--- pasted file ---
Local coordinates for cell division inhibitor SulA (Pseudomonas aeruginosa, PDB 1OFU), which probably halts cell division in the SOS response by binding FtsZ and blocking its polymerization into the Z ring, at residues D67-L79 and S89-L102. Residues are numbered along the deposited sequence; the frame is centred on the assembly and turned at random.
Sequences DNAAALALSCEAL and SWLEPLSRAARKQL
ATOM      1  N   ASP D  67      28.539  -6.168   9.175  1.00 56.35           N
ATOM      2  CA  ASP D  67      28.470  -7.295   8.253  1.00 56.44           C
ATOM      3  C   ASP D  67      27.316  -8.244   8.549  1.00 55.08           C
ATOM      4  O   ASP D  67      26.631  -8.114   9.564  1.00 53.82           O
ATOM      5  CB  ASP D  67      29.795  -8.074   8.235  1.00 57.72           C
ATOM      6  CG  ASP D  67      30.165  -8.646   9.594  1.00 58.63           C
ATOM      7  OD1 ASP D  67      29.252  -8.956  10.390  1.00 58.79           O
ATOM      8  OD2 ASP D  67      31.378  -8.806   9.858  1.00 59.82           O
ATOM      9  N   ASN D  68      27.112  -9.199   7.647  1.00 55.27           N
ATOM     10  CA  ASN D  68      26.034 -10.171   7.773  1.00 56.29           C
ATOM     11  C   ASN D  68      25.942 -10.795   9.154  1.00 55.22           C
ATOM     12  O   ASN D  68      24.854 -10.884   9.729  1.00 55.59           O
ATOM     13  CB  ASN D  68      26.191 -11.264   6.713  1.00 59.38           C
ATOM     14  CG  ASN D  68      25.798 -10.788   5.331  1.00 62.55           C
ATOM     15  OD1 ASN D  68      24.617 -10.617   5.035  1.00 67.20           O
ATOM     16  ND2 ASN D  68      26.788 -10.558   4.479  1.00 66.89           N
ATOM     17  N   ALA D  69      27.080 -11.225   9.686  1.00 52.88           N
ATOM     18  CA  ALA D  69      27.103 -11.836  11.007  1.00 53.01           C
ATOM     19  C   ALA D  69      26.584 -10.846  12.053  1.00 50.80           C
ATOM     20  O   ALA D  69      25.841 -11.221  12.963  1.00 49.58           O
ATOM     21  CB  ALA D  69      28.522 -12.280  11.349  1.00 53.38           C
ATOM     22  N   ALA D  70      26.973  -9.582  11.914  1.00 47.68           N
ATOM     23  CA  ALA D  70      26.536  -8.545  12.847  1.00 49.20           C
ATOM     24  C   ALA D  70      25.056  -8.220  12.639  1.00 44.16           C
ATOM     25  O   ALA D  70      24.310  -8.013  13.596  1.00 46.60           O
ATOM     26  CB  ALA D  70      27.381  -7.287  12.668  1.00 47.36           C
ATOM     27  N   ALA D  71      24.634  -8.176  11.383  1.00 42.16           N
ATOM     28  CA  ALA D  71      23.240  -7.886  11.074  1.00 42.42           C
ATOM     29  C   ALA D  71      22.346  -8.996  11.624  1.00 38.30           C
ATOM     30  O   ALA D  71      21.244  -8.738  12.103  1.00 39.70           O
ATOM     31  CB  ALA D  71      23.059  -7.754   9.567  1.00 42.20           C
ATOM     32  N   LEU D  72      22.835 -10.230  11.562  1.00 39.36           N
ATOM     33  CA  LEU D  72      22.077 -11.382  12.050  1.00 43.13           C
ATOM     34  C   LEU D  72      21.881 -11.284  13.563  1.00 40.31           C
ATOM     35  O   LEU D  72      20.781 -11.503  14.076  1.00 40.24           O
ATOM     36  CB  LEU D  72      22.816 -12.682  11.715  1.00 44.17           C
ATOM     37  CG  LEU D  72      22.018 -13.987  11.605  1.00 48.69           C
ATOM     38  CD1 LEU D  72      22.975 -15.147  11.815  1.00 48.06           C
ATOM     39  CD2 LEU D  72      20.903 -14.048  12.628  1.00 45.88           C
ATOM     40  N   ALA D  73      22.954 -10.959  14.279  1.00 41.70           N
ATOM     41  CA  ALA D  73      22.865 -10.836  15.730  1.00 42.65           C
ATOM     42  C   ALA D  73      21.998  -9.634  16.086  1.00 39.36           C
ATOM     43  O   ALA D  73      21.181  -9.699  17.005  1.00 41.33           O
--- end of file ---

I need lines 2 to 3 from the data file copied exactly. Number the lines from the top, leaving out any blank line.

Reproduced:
Sequences DNAAALALSCEAL and SWLEPLSRAARKQL
ATOM      1  N   ASP D  67      28.539  -6.168   9.175  1.00 56.35           N